Successful CMOs achieve growth by leveraging technology. Join us for GrowthBeat Summit on June 1-2 in Boston
, where we'll discuss how to merge creativity with technology to drive growth. Space is limited. Request your personal invitation here
Apple’s latest Mac operating system — OS X 10.7, codenamed Lion — has finally come out. It’s designed to invoke the same kind of lightweight hands-on feel the iPhone operating system, iOS, has made popular. With just about every computer carrying a multi-touch trackpad, that should be pretty straightforward.
Well, not quite. After spending some time with OS X Lion, I get the impression that Apple made a lot of unnecessary changes to add a layer of gloss to the operating system. It’s trying hard to be like the iPhone, but at the end of the day it feels like a Mac with iOS features hastily duct-taped to the surface. And the tape peels away rather quickly when you try to stress-test each application.
The new operating system boasts more than 250 new changes, with a lot of that happening under the hood thanks to the operating system’s transition from Carbon to Cocoa. Most of the new features, like the Launchpad and Mission Control, in the operating system are inspired by the iPhone operating system. Lion is in some ways the end of an era for the Mac OS X operating system, as the company transitions to a more lightweight operating system like iOS.
I’m just not sure if that’s a good thing yet.
Let’s start with the first thing you’ve probably heard about Lion: Scrolling is backwards. That is, when you use two fingers on the trackpad to make the current window scroll up and down, the window moves in the opposite direction as it did in previous versions.
In Snow Leopard, windows scroll up when your fingers move down, as if the trackpad were a wheel rolling against the window. In Lion, windows scroll down when your fingers move down, as if the trackpad were a virtual part of the window. It’s more iOS-like, and arguably more logical. But it will take some getting used to.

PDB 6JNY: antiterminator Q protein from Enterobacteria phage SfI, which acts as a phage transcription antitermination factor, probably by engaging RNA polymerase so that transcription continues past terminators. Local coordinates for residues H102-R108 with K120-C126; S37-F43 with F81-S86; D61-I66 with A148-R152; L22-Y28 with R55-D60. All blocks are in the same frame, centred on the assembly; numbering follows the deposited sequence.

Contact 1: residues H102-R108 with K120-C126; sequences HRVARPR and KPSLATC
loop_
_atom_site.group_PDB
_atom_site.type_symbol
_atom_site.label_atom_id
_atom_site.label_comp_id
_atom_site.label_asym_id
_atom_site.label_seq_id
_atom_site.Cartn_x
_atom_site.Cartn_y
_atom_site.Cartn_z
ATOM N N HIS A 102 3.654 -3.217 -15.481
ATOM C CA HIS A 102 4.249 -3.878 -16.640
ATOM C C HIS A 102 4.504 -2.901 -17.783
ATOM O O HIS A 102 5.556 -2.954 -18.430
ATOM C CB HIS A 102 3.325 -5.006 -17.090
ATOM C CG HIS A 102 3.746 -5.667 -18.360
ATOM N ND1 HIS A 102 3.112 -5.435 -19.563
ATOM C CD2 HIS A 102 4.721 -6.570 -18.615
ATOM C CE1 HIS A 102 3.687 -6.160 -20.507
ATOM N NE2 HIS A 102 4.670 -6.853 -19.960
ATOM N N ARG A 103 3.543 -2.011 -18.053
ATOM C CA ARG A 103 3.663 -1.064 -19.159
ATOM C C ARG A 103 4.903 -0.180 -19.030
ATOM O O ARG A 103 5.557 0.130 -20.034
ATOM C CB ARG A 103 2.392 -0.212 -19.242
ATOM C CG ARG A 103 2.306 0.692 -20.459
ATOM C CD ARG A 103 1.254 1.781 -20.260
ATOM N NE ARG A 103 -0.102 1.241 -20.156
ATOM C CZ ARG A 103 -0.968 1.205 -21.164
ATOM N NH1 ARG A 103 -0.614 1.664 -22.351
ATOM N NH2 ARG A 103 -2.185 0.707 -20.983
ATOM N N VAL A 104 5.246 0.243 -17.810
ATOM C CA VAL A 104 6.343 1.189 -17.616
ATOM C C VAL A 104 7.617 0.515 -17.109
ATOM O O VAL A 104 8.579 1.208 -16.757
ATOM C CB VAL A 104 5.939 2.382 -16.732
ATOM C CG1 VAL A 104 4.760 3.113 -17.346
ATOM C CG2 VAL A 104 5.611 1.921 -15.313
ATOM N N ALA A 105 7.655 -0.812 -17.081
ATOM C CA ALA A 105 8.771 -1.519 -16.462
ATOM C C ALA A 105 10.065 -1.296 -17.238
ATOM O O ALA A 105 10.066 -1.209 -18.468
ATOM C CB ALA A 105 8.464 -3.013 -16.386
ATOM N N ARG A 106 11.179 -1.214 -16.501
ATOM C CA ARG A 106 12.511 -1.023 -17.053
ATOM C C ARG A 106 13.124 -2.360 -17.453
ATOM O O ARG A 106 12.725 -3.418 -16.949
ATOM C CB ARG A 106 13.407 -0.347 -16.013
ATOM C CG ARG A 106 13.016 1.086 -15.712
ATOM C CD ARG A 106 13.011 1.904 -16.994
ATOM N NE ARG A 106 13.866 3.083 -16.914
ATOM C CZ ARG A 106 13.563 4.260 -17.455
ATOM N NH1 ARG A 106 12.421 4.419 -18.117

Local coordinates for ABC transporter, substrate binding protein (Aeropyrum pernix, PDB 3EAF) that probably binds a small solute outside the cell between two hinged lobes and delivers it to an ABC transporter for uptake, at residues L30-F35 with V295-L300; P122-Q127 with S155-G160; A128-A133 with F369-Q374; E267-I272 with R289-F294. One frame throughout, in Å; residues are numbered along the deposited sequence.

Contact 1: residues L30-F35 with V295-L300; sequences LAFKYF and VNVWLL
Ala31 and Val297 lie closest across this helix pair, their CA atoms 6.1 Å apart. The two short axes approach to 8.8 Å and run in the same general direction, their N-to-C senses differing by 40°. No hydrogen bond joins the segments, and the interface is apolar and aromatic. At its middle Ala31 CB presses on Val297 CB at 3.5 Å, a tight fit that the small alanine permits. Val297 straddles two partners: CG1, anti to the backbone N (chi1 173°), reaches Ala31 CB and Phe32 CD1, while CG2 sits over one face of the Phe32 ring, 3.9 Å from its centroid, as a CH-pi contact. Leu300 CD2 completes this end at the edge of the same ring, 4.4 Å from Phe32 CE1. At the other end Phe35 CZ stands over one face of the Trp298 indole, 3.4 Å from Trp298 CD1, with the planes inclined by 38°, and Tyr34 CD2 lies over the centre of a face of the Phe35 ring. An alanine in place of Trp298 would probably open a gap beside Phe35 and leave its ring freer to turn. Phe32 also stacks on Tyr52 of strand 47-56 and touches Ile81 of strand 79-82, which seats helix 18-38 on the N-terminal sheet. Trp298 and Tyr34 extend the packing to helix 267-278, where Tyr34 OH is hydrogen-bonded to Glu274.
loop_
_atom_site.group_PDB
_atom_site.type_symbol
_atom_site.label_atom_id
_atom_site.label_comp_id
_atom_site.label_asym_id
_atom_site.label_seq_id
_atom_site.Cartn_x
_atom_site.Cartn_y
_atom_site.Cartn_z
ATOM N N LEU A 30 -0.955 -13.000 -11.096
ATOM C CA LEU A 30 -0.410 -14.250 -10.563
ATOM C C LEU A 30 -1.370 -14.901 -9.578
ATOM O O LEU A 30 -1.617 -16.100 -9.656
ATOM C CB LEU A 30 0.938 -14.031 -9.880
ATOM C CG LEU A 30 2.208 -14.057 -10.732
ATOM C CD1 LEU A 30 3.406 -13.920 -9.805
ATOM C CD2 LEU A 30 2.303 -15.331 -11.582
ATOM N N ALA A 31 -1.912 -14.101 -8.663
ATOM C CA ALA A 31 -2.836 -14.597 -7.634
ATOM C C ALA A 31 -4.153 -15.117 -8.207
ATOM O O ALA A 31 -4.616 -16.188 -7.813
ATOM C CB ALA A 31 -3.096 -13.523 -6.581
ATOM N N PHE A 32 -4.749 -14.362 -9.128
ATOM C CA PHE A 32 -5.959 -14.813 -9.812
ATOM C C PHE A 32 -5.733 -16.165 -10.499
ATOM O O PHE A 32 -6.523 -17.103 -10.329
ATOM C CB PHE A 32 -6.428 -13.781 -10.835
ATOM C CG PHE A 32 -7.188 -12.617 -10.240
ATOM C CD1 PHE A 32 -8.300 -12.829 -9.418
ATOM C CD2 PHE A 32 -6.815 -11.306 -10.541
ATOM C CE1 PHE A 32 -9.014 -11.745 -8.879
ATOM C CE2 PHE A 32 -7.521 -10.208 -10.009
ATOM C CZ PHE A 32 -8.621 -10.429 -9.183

I tried using it for an evening, and I wasn’t a fan. Fortunately, you can turn it off in System Preferences.
Spaces and Mission Control
The largest change is the addition of “Mission Control,” which replaces the old Exposé feature in Snow Leopard. OS X originally featured a way to quickly page through four separate versions of a desktop laid out on a virtual grid. Mission Control lets you add an unlimited number of new desktops — called Spaces — that you can access through a similar fashion. One quick hand gesture lets you quickly view every Space you currently have open.
The unlimited number of desktops is important because a lot of the apps are now designed to run in full screen mode. I know personally I used to reserve one or two spaces for specific apps, such as Mail, so the new way of doing it felt more or less natural. Instead of having a space reserved for a windowed app, it’s a full screen app. It’s an elegant solution for cutting down clutter on your screen.
Only a few native applications currently support the full screen feature, and it doesn’t work for every app. Chrome, for example, supports a full screen mode, but because it isn’t yet native for Lion, it doesn’t work quite the same as other full screen apps. The operating system still reserves one “main” space that takes up a majority of the screen when you want to browse through all your spaces at once, which is useful for apps that are designed to be used simultaneously — such as a chat app and a web browser.